Features and Layout
Intel’s Thunderbolt 3 gets too little attention on the PC side, compared to its ubiquity on modern Macs. But that doesn’t mean every creative type prefers macOS or overpaying for someone else to design their system. Gigabyte’s Z390 Designare uses Intel’s latest Thunderbolt 3 controller to add DisplayPort 1.4 passthrough from discrete graphics cards, adds a couple PCIe switches to allow builders to choose between SLI or a single card plus dual NVMe cards connected directly to the CPU, and even adds 1.73Gb/s Wi-Fi to its dual Gigabit Ethernet. The only shortcoming we could find with this board is a 50MHz CPU overclocking deficiency on our test CPU, that only has 250MHz of room to overclock anyway.
|Voltage Regulator||13 Phases|
|Video Ports||HDMI 1.4, (2) Thunderbolt (DP 1.4, 1.2)|
|USB Ports||10 Gbps: (2) Type-C (via Thunderbolt), (2) Type A5Gb/s: (4) Type A; (2) USB 2.0|
|Network Jacks||(2) Gigabit Ethernet (1x PCIe share), (2) Wi-Fi Antenna|
|Audio Jacks||(5) Analog, (1) Digital Out|
|Legacy Ports/Jacks||(1) PS/2|
|Other Ports/Jack||DisplayPort In (for Thunderbolt passthrough)|
|PCIe x16||(3) v3.0 ( x16/x0/x4, x8/x8/x4, x8/x4*/x4*) (*4-lane slot switchable from PCH to CPU)|
|PCIe x1||(2) v3.0|
|CrossFire/SLI||3x / 2x|
|DIMM slots||(4) DDR4|
|M.2 slots||(2) PCIe 3.0 x4^ / SATA* (^Excludes ports 4-5, 0 : *4-5, 1)|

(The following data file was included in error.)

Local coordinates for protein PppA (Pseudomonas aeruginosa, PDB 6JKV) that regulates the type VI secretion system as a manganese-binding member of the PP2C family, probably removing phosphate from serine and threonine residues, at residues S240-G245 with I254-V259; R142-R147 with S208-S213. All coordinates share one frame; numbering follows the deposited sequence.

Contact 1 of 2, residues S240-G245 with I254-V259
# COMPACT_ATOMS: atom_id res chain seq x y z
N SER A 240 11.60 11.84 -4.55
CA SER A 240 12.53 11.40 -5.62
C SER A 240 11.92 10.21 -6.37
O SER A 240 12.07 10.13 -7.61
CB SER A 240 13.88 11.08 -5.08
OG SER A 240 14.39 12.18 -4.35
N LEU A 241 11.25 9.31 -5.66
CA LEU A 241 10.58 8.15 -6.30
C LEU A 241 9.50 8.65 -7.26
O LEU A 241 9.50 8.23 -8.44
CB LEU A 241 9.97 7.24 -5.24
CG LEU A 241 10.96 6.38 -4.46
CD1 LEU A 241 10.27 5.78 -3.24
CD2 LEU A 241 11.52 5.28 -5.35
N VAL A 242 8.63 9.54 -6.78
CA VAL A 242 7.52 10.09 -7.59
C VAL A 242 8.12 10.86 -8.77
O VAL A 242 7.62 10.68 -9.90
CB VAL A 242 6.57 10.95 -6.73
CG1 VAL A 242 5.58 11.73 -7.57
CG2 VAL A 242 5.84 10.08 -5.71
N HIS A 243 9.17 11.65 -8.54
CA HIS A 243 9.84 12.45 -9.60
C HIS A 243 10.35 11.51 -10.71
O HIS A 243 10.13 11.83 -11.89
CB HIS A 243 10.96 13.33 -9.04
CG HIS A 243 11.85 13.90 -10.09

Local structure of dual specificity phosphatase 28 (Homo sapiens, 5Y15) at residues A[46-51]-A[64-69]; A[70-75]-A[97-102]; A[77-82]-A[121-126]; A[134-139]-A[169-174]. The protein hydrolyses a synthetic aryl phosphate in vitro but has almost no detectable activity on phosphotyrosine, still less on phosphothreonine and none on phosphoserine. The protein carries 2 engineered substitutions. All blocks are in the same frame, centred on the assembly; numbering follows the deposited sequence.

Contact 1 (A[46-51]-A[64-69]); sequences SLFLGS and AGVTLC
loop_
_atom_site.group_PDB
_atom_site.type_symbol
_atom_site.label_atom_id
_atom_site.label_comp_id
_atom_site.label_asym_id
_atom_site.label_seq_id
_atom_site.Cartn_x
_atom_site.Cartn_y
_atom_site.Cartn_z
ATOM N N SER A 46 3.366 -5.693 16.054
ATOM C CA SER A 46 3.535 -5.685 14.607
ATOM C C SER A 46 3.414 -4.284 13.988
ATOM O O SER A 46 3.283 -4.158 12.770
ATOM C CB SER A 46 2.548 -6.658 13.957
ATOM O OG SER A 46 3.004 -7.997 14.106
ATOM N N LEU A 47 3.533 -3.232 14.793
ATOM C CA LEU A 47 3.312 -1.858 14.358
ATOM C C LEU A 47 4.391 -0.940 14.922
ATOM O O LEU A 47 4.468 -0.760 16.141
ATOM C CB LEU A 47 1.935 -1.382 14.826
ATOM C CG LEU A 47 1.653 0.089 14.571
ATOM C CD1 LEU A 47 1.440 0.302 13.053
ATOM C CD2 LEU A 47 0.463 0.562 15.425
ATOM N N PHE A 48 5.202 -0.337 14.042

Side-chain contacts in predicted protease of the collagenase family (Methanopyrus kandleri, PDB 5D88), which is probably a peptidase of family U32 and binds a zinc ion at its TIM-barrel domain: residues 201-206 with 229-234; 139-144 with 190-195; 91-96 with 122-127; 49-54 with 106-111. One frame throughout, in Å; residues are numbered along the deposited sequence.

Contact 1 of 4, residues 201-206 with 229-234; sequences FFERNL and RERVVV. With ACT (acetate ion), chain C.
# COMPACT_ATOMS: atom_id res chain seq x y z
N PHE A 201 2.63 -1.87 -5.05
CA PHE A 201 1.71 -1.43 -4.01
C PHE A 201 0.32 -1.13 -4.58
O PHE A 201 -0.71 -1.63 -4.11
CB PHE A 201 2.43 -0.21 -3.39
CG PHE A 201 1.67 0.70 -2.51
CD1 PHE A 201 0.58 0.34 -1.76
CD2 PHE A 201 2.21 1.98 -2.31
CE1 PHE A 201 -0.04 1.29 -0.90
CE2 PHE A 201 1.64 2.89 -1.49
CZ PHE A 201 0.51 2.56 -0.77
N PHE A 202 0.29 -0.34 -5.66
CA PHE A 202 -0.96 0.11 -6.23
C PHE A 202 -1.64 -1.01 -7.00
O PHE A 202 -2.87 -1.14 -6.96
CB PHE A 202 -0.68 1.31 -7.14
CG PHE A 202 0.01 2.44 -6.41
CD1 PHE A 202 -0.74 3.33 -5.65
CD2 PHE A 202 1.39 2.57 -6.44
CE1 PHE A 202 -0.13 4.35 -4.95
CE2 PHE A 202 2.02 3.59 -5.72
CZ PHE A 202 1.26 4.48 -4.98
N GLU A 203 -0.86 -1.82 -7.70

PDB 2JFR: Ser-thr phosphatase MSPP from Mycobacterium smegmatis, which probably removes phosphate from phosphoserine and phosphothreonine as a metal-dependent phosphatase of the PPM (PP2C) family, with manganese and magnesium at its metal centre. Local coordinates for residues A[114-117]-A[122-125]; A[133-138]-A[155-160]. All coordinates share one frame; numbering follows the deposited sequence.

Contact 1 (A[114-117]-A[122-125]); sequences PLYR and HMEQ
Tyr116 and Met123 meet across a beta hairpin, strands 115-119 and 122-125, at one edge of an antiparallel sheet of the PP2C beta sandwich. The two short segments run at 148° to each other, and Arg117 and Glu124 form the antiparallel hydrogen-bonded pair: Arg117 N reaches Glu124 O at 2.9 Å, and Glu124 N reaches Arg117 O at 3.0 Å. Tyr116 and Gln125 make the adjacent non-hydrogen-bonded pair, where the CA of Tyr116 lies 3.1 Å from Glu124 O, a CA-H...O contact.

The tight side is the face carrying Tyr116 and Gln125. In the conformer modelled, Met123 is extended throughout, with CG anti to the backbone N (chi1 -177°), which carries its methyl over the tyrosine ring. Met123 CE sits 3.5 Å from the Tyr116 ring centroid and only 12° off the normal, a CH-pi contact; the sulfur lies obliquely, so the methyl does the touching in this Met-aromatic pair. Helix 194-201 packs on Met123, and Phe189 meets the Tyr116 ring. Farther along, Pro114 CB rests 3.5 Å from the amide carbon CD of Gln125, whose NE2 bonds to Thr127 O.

|SATA Ports||(6) 6Gb/s (M.2-1 takes pts 4-5, M.2-2 pt 0 or 1)|
|USB Headers||(1) 10Gb/s Type-C, (1) v3.0, (1) v2.0|
|Fan Headers||(5) 4-Pin|
|Legacy Interfaces||System (Beep-code) Speaker|
|Other Interfaces||FP-Audio, RGB-LED|
|Internal Button/Switch||✗ / ✗|
|SATA Controllers||Integrated (0/1/5/10)|
|Ethernet Controllers||WGI211AT PCIe, WGI219V PHY|
|Wi-Fi / Bluetooth||Intel 9560 802.11ac 2x2 (1.73Gb/s) / BT 5 Combo|
|USB Controllers||JHL7540 Thunderbolt 3 PCIe 3.0 x4|
|HD Audio Codec||ALC1220|
Power users, primarily computing enthusiasts who want to run professional applications from their PC, have always been a core part of the system builder community. It wasn’t so long ago that these users were rejecting clear side panels in favor of quiet cases, and the motherboards within those cases were nearly as dark when powered up as when powered off.
But as show system builders mingled flashing lights with gaming themes to promote the idea that a PC could look as flashy as is fast, that type of ostentatiousness was roundly rejected by those who didn't want to see what was going on inside their case anyway. And then the tempered glass case trend happened. Tinted tempered glass combined the tasteful style of professional machines with a hint of the flashiness of traditional gaming PCs, while keeping the noise inside. Gigabyte's Designare is a board designed for just that kind of build.
The Z390 Designare is packed with features that focus on creative types, like DisplayPort passthrough to support 8K resolutions via one of its two Thunderbolt 3 headers (assuming your graphics card can handle it). Buyers also get a pair of Gigabit Ethernet ports and 1.73Gb/s Wi-Fi with Bluetooth 5.0, giving users the option to set the machine up as a network hub while also supporting their 8K display and a bunch of Thunderbolt 3 external drives with up to 40Gbps of total bandwidth.